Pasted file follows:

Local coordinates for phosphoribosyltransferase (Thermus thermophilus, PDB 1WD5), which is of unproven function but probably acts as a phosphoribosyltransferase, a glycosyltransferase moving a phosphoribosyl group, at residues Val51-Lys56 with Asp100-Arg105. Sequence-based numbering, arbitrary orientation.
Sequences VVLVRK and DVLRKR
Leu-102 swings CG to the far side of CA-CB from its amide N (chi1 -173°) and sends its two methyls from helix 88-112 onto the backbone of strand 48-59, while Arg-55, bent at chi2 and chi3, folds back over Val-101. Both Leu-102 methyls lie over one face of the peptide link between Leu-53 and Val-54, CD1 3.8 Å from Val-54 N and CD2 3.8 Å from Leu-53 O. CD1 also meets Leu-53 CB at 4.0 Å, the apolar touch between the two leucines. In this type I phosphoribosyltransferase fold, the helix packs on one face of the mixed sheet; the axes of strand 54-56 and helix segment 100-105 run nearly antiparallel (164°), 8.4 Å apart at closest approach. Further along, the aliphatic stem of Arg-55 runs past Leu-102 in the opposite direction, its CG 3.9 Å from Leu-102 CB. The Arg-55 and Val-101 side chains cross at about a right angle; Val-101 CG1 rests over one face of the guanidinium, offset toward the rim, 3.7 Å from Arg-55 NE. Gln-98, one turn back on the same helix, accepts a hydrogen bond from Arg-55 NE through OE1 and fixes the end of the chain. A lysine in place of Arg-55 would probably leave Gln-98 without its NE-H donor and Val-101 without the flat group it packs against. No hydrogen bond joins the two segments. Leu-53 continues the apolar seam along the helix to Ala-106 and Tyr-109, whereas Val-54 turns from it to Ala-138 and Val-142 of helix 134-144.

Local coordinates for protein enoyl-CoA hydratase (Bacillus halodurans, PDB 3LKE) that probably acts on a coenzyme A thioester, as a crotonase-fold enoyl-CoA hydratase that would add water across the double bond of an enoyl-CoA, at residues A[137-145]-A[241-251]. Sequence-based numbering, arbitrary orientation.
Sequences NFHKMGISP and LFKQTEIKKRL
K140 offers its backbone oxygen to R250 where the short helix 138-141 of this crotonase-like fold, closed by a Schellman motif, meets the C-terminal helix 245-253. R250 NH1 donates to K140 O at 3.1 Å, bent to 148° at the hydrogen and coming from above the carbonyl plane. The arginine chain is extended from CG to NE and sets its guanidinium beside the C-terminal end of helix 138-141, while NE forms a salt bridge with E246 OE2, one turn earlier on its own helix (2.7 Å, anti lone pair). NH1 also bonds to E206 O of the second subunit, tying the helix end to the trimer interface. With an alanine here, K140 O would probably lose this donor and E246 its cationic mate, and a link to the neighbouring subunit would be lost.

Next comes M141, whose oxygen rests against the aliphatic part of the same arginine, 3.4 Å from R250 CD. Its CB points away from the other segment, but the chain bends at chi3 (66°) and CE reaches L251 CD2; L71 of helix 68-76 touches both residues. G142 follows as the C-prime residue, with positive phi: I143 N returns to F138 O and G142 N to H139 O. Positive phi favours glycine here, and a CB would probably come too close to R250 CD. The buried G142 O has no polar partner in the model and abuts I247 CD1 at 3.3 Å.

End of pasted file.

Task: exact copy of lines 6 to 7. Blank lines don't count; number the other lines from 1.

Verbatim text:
K140 offers its backbone oxygen to R250 where the short helix 138-141 of this crotonase-like fold, closed by a Schellman motif, meets the C-terminal helix 245-253. R250 NH1 donates to K140 O at 3.1 Å, bent to 148° at the hydrogen and coming from above the carbonyl plane. The arginine chain is extended from CG to NE and sets its guanidinium beside the C-terminal end of helix 138-141, while NE forms a salt bridge with E246 OE2, one turn earlier on its own helix (2.7 Å, anti lone pair). NH1 also bonds to E206 O of the second subunit, tying the helix end to the trimer interface. With an alanine here, K140 O would probably lose this donor and E246 its cationic mate, and a link to the neighbouring subunit would be lost.

Next comes M141, whose oxygen rests against the aliphatic part of the same arginine, 3.4 Å from R250 CD. Its CB points away from the other segment, but the chain bends at chi3 (66°) and CE reaches L251 CD2; L71 of helix 68-76 touches both residues. G142 follows as the C-prime residue, with positive phi: I143 N returns to F138 O and G142 N to H139 O. Positive phi favours glycine here, and a CB would probably come too close to R250 CD. The buried G142 O has no polar partner in the model and abuts I247 CD1 at 3.3 Å.